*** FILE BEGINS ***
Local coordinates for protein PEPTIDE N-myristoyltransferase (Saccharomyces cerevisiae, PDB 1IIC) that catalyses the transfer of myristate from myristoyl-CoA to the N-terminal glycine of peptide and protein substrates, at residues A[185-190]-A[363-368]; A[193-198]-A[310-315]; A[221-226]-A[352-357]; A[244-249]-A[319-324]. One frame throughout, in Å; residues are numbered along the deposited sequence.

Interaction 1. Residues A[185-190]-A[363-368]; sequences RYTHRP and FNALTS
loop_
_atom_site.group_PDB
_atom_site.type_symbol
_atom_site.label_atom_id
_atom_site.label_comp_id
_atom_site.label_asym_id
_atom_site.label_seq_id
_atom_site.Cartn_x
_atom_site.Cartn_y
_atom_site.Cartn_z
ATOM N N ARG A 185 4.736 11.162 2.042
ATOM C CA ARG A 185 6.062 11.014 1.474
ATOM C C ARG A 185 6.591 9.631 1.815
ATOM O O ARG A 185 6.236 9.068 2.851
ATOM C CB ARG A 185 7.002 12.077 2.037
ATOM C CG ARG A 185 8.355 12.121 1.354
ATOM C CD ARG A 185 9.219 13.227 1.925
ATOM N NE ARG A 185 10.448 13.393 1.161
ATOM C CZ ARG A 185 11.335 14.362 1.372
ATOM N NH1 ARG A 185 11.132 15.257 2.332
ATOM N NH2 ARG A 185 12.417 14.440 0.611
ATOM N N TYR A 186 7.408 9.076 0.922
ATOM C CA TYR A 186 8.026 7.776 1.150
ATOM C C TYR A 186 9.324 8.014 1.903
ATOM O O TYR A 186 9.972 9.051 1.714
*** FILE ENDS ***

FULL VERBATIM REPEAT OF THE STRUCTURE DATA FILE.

Local coordinates for protein PEPTIDE N-myristoyltransferase (Saccharomyces cerevisiae, PDB 1IIC) that catalyses the transfer of myristate from myristoyl-CoA to the N-terminal glycine of peptide and protein substrates, at residues A[185-190]-A[363-368]; A[193-198]-A[310-315]; A[221-226]-A[352-357]; A[244-249]-A[319-324]. One frame throughout, in Å; residues are numbered along the deposited sequence.

Interaction 1. Residues A[185-190]-A[363-368]; sequences RYTHRP and FNALTS
loop_
_atom_site.group_PDB
_atom_site.type_symbol
_atom_site.label_atom_id
_atom_site.label_comp_id
_atom_site.label_asym_id
_atom_site.label_seq_id
_atom_site.Cartn_x
_atom_site.Cartn_y
_atom_site.Cartn_z
ATOM N N ARG A 185 4.736 11.162 2.042
ATOM C CA ARG A 185 6.062 11.014 1.474
ATOM C C ARG A 185 6.591 9.631 1.815
ATOM O O ARG A 185 6.236 9.068 2.851
ATOM C CB ARG A 185 7.002 12.077 2.037
ATOM C CG ARG A 185 8.355 12.121 1.354
ATOM C CD ARG A 185 9.219 13.227 1.925
ATOM N NE ARG A 185 10.448 13.393 1.161
ATOM C CZ ARG A 185 11.335 14.362 1.372
ATOM N NH1 ARG A 185 11.132 15.257 2.332
ATOM N NH2 ARG A 185 12.417 14.440 0.611
ATOM N N TYR A 186 7.408 9.076 0.922
ATOM C CA TYR A 186 8.026 7.776 1.150
ATOM C C TYR A 186 9.324 8.014 1.903
ATOM O O TYR A 186 9.972 9.051 1.714